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Aptera production is one year behind schedule according to its owner, but the automaker is hoping to have its gasoline-powered 2g model on sale by early 2014.
The Aptera 2e, a funky three-wheeling electric car, has had a funky history. Originally founded in 2006, Aptera closed its doors in 2010 after not being able to gather enough funding to stay alive. Prior to its closing however, Aptera employees destroyed the 2e bodies making us believe that we would never hear or see of Aptera ever again.
Last week we brought you a story about Aperta employees boorishly smashing the remaining shells of their 2e electric vehicle, including quotes from their disgruntled former CEO, Steve Fambro. You may wonder how things went so wrong.
If you haven’t been following the Aptera saga, or if you don’t know what Aptera is, this is a good time to jump in.
Rewind to 2006 where founders Steve Fambro and Chris Anthony found a company called Aptera with the intent to build and sell super-efficient electric vehicles. They planned to take advantage of a program offered by the Department of Energy by which companies could take over abandoned factories and enjoy low-interest loans if they made vehicles 25 percent more efficient than those they would replace.
Aptera had a funky three-wheeled car in mind that looked a lot like a tear drop made out of plastic composite. In September of 2008 Fambro found himself on the outside of the company, replaced as CEO by Paul Wilbur.
By December, Aptera’s application for money from the DoE had been submitted and promptly rejected— three-wheeled cars apparently didn’t qualify.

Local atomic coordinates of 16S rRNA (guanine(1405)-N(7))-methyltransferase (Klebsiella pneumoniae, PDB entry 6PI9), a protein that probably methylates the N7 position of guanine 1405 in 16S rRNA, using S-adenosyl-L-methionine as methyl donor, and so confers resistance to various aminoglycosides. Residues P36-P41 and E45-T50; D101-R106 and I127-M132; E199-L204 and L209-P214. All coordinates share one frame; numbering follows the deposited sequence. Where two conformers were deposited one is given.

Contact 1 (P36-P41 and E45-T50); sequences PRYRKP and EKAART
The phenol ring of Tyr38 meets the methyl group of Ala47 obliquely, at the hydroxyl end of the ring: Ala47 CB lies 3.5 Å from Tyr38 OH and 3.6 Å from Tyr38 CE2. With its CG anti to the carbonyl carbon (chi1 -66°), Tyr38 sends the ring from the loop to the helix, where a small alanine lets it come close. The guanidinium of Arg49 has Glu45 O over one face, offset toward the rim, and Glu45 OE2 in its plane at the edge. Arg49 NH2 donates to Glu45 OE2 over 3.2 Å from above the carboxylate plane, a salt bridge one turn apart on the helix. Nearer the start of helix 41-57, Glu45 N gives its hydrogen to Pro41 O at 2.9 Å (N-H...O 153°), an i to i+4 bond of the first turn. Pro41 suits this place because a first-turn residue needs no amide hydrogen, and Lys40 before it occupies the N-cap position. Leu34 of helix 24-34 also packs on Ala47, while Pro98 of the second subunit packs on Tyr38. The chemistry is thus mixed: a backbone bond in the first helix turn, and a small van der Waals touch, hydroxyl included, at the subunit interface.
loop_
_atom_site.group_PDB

Over the next two years Tesla and Fisker both recieve hundreds of millions of dollars in DoE funding, and three wheel cars are provisioned for subsidy by the DoE.
In 2010 Aptera re-applies and was denied funding again, this time becuause the DoE says they cannot pay back capital costs for the company.
Shortly afterwards, the company re-allocated their remaining resources to developing a four-wheeled sedan that had a better chance of catching on.
At this point the DoE committed $150 million in loans on the condition that the company also secure $80 million in private funding. That proved to be too much. Aptera simply couldn’t find investors to pour money into their company after another operation failed to get funding because of their similar plastic composite bodies.
By early December of this year the company had run out of cash and needed to shut down. They decided to execute the close early enough to distribute remaining cash reserves among their employees as severance.
In an interview with Green Car Reports, Wilbur admitted that they spent too much time chasing DoE finding and that a better path would have been to look for private money from the beginning. The DoE, he said, took far too long to yield any money for Aptera to stay afloat.
[Source: Green Car Reports]